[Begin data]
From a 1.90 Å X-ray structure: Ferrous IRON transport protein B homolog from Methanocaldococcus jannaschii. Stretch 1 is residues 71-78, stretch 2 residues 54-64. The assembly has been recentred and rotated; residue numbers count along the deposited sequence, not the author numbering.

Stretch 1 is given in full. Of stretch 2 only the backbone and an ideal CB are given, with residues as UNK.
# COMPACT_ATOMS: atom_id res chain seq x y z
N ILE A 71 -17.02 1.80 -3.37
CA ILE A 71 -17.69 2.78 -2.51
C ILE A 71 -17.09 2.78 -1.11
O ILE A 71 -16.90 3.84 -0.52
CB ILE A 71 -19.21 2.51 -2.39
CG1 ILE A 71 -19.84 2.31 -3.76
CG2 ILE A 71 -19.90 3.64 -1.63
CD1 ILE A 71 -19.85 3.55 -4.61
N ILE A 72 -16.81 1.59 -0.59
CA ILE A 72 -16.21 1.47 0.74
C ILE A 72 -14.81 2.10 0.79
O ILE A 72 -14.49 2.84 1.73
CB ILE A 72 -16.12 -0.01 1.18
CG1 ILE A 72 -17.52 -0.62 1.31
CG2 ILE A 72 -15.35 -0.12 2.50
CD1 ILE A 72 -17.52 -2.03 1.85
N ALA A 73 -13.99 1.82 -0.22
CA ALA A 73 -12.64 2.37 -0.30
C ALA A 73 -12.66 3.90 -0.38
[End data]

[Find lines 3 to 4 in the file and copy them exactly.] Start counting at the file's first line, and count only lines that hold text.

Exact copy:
# COMPACT_ATOMS: atom_id res chain seq x y z
N ILE A 71 -17.02 1.80 -3.37